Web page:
Saying that more than 96% of all New York City workers are now vaccinated against COVID-19, Mayor Eric Adams announced Monday that vaccination will become optional for current and prospective city employees effective Friday.
The move would take effect following expected ratification at the next meeting of the Board of Health, Adams said.
In making the announcement, Adams said that while the vaccine mandate helped keep New Yorkers safe — and city operations running — throughout the course of the pandemic, with more than 331,000 city workers now vaccinated the mandate is no longer necessary.
"City workers stepped up tremendously throughout the pandemic," Adams said in a statement Monday, adding: "From our health care frontline workers and first responders who saved lives, to the city employees who kept our streets clean, our schools open, and our streets safe, we owe city workers a debt of gratitude from their service during New York City's darkest days."
Adams said that while his administration will continue to urge "every New Yorker" to "get vaccinated, get boosted" and to "take the necessary steps to protect themselves and those around them" from COVID-19, the vaccination mandates are simply no longer needed.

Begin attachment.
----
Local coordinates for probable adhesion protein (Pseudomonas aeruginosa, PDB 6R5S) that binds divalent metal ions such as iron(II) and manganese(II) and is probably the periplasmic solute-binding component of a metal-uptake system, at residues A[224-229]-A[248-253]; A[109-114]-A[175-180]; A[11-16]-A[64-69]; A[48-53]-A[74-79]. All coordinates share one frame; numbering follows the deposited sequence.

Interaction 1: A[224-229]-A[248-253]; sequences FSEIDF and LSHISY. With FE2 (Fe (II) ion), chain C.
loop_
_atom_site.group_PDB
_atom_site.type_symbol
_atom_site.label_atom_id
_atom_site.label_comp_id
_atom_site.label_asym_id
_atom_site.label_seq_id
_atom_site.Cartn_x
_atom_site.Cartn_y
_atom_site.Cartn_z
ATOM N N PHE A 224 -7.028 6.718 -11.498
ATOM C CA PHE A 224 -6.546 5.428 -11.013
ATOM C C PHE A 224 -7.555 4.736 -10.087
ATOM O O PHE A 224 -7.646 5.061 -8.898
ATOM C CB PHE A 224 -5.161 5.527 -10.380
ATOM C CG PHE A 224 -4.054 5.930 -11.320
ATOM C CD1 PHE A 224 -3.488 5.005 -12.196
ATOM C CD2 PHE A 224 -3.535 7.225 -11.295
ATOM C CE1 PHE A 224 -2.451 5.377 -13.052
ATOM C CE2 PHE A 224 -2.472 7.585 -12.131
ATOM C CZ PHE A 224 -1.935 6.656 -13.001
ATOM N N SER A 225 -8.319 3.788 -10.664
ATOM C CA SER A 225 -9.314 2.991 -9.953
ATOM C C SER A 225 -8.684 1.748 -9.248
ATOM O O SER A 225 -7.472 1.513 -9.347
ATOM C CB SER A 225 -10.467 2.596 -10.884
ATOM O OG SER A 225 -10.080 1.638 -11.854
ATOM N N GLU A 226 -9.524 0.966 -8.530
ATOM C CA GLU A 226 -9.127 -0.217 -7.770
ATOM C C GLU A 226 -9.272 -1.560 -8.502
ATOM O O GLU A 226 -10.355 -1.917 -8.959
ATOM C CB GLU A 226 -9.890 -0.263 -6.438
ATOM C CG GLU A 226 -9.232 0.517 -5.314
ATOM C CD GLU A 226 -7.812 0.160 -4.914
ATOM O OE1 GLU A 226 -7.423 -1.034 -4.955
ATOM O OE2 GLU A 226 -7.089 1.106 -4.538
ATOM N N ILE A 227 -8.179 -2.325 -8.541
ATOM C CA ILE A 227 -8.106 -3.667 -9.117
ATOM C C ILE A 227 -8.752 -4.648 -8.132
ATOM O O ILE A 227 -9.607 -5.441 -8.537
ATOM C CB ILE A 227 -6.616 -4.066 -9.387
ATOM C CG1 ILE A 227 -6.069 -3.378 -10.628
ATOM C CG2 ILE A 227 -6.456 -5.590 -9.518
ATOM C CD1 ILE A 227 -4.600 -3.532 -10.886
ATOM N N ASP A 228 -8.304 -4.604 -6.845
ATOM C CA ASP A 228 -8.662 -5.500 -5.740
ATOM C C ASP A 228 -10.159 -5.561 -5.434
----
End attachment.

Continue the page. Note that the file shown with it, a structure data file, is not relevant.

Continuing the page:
Officials said Monday that more than 80% of New Yorkers have had their two initial vaccination shots at this time, which also played a role in deciding to drop the requirement.
News that the vaccination requirement will become optional affects a group of city workers, including those employees with the city's Department of Education.
The mayor's office, in releasing the statement, said that while the approximately 1,780 employees terminated for failing to submit proof of vaccination will not be able to automatically return to their prior positions, those workers will be able to apply for positions with their former agencies through existing city rules and regulations as part of the hiring process. The city also will end the vaccination requirements for nonpublic school, early child care and day care staff, the mayor said.
Police Benevolent Association president Patrick J. Lynch said that while the announcement comes as welcome news, the city should not just open the hiring process again to fired employees.
“We are glad that the City has decided to stop fighting against our court victory overturning this unjust and illogical mandate," Lynch said in a statement. "However, the job is only half done. We call on the City to ensure that our members who were fired or had their employment unfairly impacted are reinstated, with back pay and without condition.”
In September a Manhattan state Supreme Court judge struck down the vaccination mandate for NYPD officers following a PBA lawsuit. The judge ordered that NYPD members who were fired or put on leave without pay because of that mandate should be reinstated.
The city immediately appealed the decision, halting the implementation of that order. The appeal is still ongoing, a PBA spokesman said, and the status of those NYPD officers who lost their jobs remains in limbo.
With Robert Brodsky